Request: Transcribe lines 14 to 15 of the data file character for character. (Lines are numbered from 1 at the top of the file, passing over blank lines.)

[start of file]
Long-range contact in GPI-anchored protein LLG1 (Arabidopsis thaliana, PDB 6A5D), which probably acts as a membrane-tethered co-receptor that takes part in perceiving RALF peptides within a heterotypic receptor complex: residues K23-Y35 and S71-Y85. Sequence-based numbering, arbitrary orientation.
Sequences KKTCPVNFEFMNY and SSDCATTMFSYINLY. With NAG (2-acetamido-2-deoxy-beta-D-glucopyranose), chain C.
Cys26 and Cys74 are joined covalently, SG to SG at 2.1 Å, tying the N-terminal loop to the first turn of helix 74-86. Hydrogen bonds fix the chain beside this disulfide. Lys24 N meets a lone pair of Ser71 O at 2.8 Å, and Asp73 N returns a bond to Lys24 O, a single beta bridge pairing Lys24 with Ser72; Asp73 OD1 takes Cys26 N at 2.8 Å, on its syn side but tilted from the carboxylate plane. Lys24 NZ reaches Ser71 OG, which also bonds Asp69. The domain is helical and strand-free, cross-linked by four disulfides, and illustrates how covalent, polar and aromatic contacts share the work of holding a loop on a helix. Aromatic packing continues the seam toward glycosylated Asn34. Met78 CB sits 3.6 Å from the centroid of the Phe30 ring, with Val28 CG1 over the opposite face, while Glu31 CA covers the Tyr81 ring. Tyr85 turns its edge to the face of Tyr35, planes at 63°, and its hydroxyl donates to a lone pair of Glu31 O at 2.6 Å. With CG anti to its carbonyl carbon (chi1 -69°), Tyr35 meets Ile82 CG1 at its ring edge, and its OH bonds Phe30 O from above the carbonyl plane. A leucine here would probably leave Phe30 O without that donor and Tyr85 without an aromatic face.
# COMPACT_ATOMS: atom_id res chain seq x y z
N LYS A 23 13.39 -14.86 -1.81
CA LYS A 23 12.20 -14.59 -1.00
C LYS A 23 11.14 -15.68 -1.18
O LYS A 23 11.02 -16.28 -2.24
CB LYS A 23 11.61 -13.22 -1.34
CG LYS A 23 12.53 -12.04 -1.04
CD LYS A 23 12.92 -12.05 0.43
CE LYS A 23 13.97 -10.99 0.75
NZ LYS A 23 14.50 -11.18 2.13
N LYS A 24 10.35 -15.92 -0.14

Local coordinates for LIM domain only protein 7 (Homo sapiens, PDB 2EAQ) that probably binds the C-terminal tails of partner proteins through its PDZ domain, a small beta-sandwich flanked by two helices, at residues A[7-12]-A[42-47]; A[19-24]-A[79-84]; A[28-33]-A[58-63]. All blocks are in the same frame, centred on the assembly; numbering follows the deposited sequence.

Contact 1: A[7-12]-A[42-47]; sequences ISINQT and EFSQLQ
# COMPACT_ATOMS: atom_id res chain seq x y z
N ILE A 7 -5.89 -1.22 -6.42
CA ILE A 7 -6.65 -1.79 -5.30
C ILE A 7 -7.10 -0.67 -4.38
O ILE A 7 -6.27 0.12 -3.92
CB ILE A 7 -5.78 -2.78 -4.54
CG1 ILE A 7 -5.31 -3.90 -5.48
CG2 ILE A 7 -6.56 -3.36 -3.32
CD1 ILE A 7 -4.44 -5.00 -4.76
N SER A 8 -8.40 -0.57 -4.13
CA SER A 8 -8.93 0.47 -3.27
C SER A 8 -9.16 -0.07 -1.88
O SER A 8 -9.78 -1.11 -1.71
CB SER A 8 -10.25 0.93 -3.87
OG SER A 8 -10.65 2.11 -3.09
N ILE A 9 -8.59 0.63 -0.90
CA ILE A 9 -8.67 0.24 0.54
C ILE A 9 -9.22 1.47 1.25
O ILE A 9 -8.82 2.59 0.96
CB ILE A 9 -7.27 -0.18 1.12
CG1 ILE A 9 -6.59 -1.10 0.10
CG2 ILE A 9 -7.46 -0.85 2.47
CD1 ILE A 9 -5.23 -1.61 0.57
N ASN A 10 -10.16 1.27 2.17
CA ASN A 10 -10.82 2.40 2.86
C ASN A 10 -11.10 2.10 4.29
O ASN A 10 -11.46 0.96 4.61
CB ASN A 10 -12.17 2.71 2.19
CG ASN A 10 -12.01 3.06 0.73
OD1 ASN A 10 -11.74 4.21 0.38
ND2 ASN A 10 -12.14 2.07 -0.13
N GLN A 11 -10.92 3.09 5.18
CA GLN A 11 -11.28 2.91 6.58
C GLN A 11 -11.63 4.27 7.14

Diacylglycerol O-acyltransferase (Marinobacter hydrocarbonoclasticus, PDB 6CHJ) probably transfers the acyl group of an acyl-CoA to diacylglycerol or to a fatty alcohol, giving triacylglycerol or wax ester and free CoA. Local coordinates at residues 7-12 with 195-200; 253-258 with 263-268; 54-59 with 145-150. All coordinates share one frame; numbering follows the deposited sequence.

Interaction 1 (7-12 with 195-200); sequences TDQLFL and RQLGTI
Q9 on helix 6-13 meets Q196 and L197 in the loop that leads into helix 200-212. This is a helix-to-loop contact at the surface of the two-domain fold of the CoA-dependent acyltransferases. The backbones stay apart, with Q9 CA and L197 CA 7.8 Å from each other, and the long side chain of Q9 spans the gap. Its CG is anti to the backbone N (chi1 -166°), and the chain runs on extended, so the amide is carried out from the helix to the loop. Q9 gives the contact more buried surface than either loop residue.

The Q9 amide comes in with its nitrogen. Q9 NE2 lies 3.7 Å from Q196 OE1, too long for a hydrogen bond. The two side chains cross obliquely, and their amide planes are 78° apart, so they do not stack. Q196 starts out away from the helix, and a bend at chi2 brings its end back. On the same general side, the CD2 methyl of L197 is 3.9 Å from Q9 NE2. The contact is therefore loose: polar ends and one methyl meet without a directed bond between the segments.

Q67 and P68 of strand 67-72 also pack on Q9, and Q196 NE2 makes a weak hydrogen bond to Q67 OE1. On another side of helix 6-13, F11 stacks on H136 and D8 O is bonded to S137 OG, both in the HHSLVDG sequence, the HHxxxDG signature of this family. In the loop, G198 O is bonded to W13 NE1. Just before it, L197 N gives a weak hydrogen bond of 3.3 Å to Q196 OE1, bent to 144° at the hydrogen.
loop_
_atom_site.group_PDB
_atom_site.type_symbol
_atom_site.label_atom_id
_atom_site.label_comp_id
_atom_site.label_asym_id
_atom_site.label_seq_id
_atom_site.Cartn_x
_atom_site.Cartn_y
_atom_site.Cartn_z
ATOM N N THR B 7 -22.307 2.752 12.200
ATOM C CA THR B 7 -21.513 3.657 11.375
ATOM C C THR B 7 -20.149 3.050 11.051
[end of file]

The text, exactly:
N LYS A 24 10.35 -15.92 -0.14

Local coordinates for LIM domain only protein 7 (Homo sapiens, PDB 2EAQ) that probably binds the C-terminal tails of partner proteins through its PDZ domain, a small beta-sandwich flanked by two helices, at residues A[7-12]-A[42-47]; A[19-24]-A[79-84]; A[28-33]-A[58-63]. All blocks are in the same frame, centred on the assembly; numbering follows the deposited sequence.